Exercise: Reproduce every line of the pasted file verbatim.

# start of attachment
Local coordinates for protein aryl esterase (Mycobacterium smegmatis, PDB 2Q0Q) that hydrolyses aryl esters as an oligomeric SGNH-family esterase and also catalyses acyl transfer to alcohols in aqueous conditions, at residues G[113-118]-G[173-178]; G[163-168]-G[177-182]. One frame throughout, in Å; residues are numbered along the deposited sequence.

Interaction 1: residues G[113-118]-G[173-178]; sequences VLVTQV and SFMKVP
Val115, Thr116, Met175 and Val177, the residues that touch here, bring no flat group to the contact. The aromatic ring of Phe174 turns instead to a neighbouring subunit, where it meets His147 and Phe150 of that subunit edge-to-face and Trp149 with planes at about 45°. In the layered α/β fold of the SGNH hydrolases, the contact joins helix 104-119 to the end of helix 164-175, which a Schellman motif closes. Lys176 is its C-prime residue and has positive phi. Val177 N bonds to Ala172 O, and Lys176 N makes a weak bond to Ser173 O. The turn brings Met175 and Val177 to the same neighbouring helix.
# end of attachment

Local coordinates for protein aryl esterase (Mycobacterium smegmatis, PDB 2Q0Q) that hydrolyses aryl esters as an oligomeric SGNH-family esterase and also catalyses acyl transfer to alcohols in aqueous conditions, at residues G[113-118]-G[173-178]; G[163-168]-G[177-182]. One frame throughout, in Å; residues are numbered along the deposited sequence.

Interaction 1: residues G[113-118]-G[173-178]; sequences VLVTQV and SFMKVP
Val115, Thr116, Met175 and Val177, the residues that touch here, bring no flat group to the contact. The aromatic ring of Phe174 turns instead to a neighbouring subunit, where it meets His147 and Phe150 of that subunit edge-to-face and Trp149 with planes at about 45°. In the layered α/β fold of the SGNH hydrolases, the contact joins helix 104-119 to the end of helix 164-175, which a Schellman motif closes. Lys176 is its C-prime residue and has positive phi. Val177 N bonds to Ala172 O, and Lys176 N makes a weak bond to Ser173 O. The turn brings Met175 and Val177 to the same neighbouring helix.